Eco-responsibility: state of play

7 July 2018

Consumers are increasingly interested in finding out where clothing comes from, as shown in the latest Greenflex survey on French attitudes to responsible consumption, carried out in 2017.

“The entire sector is now getting mobilized because the textile industry is still one of the most controversial. Report after report denounces problems relating to working conditions, as well as the environmental impacts of apparel production. Consumers are taking an increasing interest in these issues. Although shoppers are still keen on low-cost textiles, they are clearly interested in finding out more about their clothing’s origins and garment manufacturing conditions,” according to Marlène Morin-Lallemand, Consultant Director & CSR Director and Marie-Caroline Caillet, Consultant Director, Law & CSR for Greenflex.

When questioned by Interfilière Paris, they explained: “The origins of products and respect for human rights are now in the top three consumer demands. Health implications are a key factor which has influenced this enthusiasm for eco-friendly products in the purchasing behaviour of European consumers. Consumers are more sensitive to these issues (and the corresponding labels) when choosing children’s clothing and underwear, which comes into direct contact with the skin.”

In the context of an increasing lack of trust in corporations and brands, these various challenges raise questions about how the sector will adapt to meet new expectations and whether or not changing business models are required. In addition to civil and consumer society, international and European organisations are also taking a closer look at the sector: “Whether specific or not, regulations on vigilance and guides, such as the OECD due diligence guidance for responsible supply chains in the apparel and footwear sector, also encourage further questioning of the sector’s practices,” continues Marlène Morin-Lallemand.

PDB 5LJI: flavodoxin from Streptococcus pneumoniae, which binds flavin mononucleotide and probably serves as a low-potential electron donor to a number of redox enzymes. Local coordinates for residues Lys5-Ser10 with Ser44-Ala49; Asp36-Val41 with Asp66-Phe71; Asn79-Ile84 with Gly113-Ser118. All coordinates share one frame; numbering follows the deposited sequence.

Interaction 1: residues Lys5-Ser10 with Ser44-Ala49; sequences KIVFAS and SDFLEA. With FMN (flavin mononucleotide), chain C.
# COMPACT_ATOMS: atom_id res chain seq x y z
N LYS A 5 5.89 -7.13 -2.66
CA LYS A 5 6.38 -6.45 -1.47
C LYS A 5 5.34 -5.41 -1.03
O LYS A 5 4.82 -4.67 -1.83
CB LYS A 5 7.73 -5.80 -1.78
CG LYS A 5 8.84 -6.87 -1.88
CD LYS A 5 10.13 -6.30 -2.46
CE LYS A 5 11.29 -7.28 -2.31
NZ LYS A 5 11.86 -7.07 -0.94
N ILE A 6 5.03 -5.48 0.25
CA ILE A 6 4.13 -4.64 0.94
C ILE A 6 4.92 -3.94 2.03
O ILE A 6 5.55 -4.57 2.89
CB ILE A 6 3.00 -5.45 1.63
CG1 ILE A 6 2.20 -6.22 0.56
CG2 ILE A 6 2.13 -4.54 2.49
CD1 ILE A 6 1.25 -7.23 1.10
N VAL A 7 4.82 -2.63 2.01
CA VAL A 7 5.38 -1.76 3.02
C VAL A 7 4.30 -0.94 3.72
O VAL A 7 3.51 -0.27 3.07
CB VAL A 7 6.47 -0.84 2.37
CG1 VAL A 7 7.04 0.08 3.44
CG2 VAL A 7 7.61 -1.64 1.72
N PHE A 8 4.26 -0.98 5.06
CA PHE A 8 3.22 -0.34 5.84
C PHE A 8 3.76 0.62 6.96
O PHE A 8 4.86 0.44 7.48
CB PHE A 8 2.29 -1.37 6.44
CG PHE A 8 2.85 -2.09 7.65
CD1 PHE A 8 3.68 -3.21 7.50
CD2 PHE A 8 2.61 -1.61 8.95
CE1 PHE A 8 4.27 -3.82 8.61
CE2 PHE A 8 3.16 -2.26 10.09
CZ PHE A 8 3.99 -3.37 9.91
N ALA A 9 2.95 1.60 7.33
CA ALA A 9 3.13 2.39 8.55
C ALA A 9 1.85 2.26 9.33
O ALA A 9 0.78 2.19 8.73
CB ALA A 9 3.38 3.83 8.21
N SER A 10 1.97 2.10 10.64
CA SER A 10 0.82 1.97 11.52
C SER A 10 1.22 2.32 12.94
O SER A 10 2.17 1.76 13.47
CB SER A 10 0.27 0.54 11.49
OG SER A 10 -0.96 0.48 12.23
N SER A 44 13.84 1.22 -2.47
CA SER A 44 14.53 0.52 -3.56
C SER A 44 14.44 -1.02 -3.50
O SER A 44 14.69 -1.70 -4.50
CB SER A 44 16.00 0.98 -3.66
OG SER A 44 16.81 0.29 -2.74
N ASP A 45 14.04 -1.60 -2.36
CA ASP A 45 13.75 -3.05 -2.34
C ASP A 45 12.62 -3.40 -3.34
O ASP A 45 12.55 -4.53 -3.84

A number of countries are starting to set import objectives. The German Ministry for cooperation and development has specified that at least 50% of imported textiles should fully comply with ecological and social criteria by 2020. Last April, the European Parliament also adopted a resolution relating to the manufacturing sector, proposing a series of measures to the Commission. The objective is to counter increased risks relating to human and labour rights violations, environmental damage and mistreatment of animals. Measures will also apply to the production of raw materials. “The changing context leads to new demands and raises new questions,” insists Marie-Caroline Caillet. “Which obligations are actually being considered or imposed upon the sector? Who is affected?

Given that supply chains are often lengthy and complex, it can be difficult to identify all the partners in the chain and the impact of each stage in the manufacturing process,” admits Marlène Morin-Lallemand. Greenflex offers solutions and support tools to help achieve this.

Greenflex will be present at the conference on sustainable development and eco-responsibility: new challenges facing the industry at 11.00am on Monday 9 July.

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